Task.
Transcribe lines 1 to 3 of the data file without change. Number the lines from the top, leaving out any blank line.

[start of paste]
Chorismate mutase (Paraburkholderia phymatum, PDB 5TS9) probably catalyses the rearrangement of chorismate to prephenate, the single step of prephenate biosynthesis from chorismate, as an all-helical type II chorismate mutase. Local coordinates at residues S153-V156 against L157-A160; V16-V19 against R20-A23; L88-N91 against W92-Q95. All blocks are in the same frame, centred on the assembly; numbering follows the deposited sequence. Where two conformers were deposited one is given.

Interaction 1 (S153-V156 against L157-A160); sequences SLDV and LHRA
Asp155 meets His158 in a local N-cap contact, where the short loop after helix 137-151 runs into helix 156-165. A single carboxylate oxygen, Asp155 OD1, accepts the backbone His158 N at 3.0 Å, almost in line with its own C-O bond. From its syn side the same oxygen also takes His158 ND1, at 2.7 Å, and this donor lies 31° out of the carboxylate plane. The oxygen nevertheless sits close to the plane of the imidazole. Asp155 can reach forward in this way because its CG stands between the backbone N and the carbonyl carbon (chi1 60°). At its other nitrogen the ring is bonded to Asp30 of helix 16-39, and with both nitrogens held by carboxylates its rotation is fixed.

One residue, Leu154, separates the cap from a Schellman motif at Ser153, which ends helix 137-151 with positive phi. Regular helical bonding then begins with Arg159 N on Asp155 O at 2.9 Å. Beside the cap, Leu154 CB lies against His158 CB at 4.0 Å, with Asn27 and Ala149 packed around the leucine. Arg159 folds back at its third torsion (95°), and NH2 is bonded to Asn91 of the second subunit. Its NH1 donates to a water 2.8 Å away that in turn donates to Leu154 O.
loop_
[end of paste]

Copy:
Chorismate mutase (Paraburkholderia phymatum, PDB 5TS9) probably catalyses the rearrangement of chorismate to prephenate, the single step of prephenate biosynthesis from chorismate, as an all-helical type II chorismate mutase. Local coordinates at residues S153-V156 against L157-A160; V16-V19 against R20-A23; L88-N91 against W92-Q95. All blocks are in the same frame, centred on the assembly; numbering follows the deposited sequence. Where two conformers were deposited one is given.

Interaction 1 (S153-V156 against L157-A160); sequences SLDV and LHRA
Asp155 meets His158 in a local N-cap contact, where the short loop after helix 137-151 runs into helix 156-165. A single carboxylate oxygen, Asp155 OD1, accepts the backbone His158 N at 3.0 Å, almost in line with its own C-O bond. From its syn side the same oxygen also takes His158 ND1, at 2.7 Å, and this donor lies 31° out of the carboxylate plane. The oxygen nevertheless sits close to the plane of the imidazole. Asp155 can reach forward in this way because its CG stands between the backbone N and the carbonyl carbon (chi1 60°). At its other nitrogen the ring is bonded to Asp30 of helix 16-39, and with both nitrogens held by carboxylates its rotation is fixed.